Plans in the works for vacant 714 Grand lot
A major property owner in the 700 block of Grand Avenue is pushing forward with plans for a new building on the now-vacant lot that most recently housed the Glenwood Shoe Repair shop, hoping to get ahead of the planned Grand Avenue bridge construction.
Architect Raul Gawrys presented conceptual designs to Glenwood Springs City Council Feb. 19 for the planned two-story building on the 2,500-square-foot lot that sits along the south side of the alley running between the Grand Avenue wing street and Cooper.
A formal development application is anticipated this spring, and property owner Cushman King would like to start construction this summer, well ahead of the bridge replacement work that state highway officials expect to start next year.
The building would include a total of 5,500 square feet of space, including a 500-square-foot basement area, and would be laid out to accommodate multiple users, similar to the nearby King Mall, which Cushman also owns, Gawrys said.
The ground floor alone would entail 1,700 square feet of retail or restaurant uses, he said, while the upstairs would have three two-bedroom apartments.
“The building facade will be brick along with ornamental precast,” Gawrys indicated in a letter to City Council explaining the design concept. “Traditional masonry detailing will be incorporated to be compatible with the historical downtown area.”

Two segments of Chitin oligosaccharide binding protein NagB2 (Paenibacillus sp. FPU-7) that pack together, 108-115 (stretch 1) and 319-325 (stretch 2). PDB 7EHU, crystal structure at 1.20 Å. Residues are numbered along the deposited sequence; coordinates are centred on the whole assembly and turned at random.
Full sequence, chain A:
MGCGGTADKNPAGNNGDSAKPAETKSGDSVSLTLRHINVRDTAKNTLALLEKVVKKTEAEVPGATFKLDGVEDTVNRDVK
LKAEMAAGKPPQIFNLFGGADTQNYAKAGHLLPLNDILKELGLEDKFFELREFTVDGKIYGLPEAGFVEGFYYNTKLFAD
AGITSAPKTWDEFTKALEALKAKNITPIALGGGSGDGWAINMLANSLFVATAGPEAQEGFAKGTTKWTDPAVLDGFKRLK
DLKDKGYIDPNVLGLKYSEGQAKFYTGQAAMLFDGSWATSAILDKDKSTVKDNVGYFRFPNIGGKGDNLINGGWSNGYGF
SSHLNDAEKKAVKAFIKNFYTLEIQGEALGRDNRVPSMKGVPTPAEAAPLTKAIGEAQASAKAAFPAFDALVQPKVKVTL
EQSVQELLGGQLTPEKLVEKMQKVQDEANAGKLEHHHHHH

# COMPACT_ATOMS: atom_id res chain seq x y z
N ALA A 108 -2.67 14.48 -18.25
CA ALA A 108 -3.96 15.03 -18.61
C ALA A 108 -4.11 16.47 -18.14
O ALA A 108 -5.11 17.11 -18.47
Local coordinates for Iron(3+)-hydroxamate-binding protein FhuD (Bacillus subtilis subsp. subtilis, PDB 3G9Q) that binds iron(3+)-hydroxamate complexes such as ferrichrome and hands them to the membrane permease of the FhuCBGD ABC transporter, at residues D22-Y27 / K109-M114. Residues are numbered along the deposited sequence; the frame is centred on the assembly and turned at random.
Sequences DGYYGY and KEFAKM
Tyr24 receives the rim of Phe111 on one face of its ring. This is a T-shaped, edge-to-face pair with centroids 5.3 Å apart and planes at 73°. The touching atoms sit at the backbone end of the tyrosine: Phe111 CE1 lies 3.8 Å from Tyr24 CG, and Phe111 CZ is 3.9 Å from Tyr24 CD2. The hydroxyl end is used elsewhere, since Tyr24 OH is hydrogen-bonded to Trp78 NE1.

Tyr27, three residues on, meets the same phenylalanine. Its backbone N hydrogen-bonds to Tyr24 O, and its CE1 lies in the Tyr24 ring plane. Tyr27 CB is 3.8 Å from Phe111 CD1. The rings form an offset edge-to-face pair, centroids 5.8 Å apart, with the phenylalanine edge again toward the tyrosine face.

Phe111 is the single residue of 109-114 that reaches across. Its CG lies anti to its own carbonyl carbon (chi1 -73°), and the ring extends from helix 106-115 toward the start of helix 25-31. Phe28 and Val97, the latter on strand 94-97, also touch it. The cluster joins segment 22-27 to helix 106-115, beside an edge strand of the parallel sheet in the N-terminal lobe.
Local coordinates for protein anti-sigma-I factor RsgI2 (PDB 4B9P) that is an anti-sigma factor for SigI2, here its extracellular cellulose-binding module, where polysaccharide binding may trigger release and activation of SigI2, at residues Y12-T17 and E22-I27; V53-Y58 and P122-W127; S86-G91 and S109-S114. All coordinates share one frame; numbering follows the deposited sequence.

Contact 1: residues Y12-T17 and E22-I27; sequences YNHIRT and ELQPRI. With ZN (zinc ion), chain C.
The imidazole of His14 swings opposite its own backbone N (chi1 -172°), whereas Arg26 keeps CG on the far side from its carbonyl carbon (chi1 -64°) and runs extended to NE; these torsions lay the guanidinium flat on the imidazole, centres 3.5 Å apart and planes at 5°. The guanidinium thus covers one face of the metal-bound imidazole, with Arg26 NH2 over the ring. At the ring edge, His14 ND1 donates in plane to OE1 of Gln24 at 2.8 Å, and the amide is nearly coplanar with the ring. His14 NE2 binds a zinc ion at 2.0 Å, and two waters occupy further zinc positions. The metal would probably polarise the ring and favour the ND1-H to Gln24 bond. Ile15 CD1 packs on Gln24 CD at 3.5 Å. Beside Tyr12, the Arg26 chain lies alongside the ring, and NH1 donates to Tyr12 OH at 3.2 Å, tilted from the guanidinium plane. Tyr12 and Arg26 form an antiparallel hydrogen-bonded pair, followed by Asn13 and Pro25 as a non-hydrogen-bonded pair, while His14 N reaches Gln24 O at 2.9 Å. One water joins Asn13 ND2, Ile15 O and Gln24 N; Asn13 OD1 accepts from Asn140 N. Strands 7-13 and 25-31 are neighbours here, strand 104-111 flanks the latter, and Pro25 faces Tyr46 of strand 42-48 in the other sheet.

The developer would also like to make use of the alley on the north side of the property for pedestrian uses and possibly more outdoor dining, similar to the alley on the west side of Grand Avenue next to the new Smoke Modern Barbecue restaurant, he said.
Doing so would likely require working with the Downtown Development Authority on the design, and with the city to install a snowmelt system under the alley and sidewalk area, Gawrys also indicated.
The bridge construction schedule and any disruptions that might affect the building plans would need to be taken into consideration, he said.
“We don’t want to have to do anything twice,” Gawrys said.
Council was generally supportive of King’s plans for the site, and applauded he and Gawrys for taking the leap to redevelop the site despite concerns about the new bridge and its impacts.
Cushman indicated in a 2012 interview with the Post Independent when he announced plans to raze the historic building that used to sit on the site that he looked forward to being part of the downtown revitalization that has been planned with the new bridge in mind.
The former wood-frame building, which was constructed on a cedar foundation in 1886, was believed to be one of the oldest buildings in downtown. King had explored ways to preserve the structure, but ultimately decided to demolish it because it would have been too expensive to restore.
That building had most recently housed the shoe shop and the Kings and Queens Barbering Salon. It originally housed the Mirror Saloon, according to Frontier Historical Society records, and was also occupied through the years by a pool hall, gambling parlor, furniture store, restaurant, bargain shop, liquor store, pet shop and various other retail establishments.
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